A New Liberia: From The Ashes Of Civil War
By George H. Nubo
When Liberia became independent in 1847, there were high hopes and expectations that the 2nd independent black nation (2nd to Haiti) would serve as a model for African colonies seeking independence. One of the most impressive things that happened in Liberia in the process of gaining independence was the design of the flag of the new nation by seven ladies. Prior to Liberia's independence, women's involvement in flag making was limited to sewing them. The five-pointed white star imprinted into the blue field, by these ladies, said it all: it symbolized hopes and expectations that the white star would let its light illuminate the dark continent of Africa which was represented by the blue field.
But the star of Liberia as a beacon of high hopes and expectations failed to glow. No African nation used Liberia as a model for independence. Did they hate us that much? The answer is a resounding no. But they did not see anything in Liberia to emulate. What is obvious now is that the evidence of the age of the nation is showing through the star - not through development and advancement. The white star has turned into a dark star. The only light we have been seeing for the past decades is the light from the so-called dark continent. As we know, most other African nations jumped ahead of us before we were even into this civil war. The dark continent has become the light continent and the then white star is now the dark star. Could we reverse the colors so as to have a five pointed dark star and a white field?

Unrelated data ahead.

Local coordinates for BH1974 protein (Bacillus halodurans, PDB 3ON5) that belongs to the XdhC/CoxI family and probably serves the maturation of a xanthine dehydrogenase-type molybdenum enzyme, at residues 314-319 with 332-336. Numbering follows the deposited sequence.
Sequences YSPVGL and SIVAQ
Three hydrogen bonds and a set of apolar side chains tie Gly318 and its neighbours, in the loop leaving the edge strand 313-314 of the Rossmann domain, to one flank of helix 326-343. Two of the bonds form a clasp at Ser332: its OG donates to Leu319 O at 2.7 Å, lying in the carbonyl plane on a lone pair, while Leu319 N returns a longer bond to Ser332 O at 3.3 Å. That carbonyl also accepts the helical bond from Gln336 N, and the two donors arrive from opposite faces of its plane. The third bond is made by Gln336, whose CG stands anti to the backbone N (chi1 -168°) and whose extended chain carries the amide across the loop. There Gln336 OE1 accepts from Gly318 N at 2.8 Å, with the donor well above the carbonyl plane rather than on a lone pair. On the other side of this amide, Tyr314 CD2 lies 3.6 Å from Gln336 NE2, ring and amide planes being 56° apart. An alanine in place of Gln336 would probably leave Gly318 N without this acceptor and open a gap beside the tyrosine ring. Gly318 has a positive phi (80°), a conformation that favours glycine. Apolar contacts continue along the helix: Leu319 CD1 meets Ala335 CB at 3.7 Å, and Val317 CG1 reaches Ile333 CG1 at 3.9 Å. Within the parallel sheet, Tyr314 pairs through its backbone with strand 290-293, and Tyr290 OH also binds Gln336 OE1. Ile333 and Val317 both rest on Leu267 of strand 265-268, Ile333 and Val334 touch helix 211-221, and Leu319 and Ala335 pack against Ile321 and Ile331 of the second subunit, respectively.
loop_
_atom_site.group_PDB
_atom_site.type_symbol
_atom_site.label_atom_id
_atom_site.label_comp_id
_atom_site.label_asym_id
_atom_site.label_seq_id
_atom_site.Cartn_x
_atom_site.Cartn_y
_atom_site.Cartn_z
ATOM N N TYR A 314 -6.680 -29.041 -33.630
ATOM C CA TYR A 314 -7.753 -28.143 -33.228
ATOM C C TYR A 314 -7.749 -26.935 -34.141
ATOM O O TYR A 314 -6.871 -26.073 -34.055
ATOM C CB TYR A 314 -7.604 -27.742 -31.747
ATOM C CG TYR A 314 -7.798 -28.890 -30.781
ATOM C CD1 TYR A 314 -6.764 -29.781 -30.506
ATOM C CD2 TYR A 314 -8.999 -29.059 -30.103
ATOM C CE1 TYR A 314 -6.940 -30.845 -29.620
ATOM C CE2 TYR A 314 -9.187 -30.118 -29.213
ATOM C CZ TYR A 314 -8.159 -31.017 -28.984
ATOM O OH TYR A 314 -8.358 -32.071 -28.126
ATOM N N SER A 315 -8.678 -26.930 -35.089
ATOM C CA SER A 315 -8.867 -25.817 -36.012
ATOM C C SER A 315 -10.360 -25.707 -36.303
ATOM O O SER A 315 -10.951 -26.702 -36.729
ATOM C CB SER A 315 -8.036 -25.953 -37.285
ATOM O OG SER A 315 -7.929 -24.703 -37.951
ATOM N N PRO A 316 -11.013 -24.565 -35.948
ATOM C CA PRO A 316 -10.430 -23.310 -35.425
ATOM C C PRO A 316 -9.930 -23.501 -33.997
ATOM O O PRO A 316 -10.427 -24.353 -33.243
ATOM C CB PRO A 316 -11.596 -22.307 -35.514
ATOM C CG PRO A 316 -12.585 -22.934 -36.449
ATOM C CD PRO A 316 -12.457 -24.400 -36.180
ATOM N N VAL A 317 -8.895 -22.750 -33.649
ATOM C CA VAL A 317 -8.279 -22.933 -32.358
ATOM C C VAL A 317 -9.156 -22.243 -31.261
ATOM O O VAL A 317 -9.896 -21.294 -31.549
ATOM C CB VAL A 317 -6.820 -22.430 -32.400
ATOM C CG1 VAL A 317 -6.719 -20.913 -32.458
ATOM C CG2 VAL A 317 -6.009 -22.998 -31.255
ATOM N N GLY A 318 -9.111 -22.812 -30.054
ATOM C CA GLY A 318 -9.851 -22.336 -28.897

The answer is a simple one: Liberia needs nationalistic leaders from the ashes of this unfortunate war to prepare the nation and its people for the 21st century. We must develop our nation and resources to catch up with the rest of Africa. That means we must commit ourselves to a national reconstruction and reconciliation schemes devoid of corruption and personal enrichment. Most essentially, it means being patriotic.
As such, we must pursue a policy of aggressive education program for the entire country, as we are lacking behind others in this vital national development endeavor. Liberia cannot transcend its backwardness without drastic overhaul and commitment to education.
In the past, education was deliberately withheld from the majority of our citizens as means of keeping them ignorant so they would not compete with the ruling class. That scheme kept the ruling class in power for hundred and thirty-three years. But it left the country unprepared to be competitive for the 21st century, even before the civil war, which has worsened the situation.
The national policy of educational neglect is as old as the republic. For example, in 1875, Joseph Jenkins Roberts, Liberia's first president, "came in conflict with the protestant churchmen of Cape Palmas, whom he accused of giving too much education to the Africans": the Africans being the Grebo and Kru (Krao) people of the Cape Palmas area.
Liberian leaders after President Roberts continued the government opposition to the level of education given to the indigenous people of Maryland County. This conflict between the Liberian government and the Episcopal Church of Maryland County led to the closure of Cuttington College (Maryland County), which subsequently relocated in central Liberia in area now called Bong County. All books, at the college, written in Grebo were burned by the government during this conflict.
The government's campaign against the institution was that graduates of Cuttington incited the Grebos and Krus (Kraos) in revolt against the state authority. The Grebo United Kingdom, evoking the precedent of 1834 argued that they had been "deprived of their brokerage rights" by the Americos. They defeated the Liberian militia but were forcibly brought under control by the USS Alaska in 1876.
Ironically, President Roberts was the only Liberian leader who established an educational trust fund for the children of Liberia.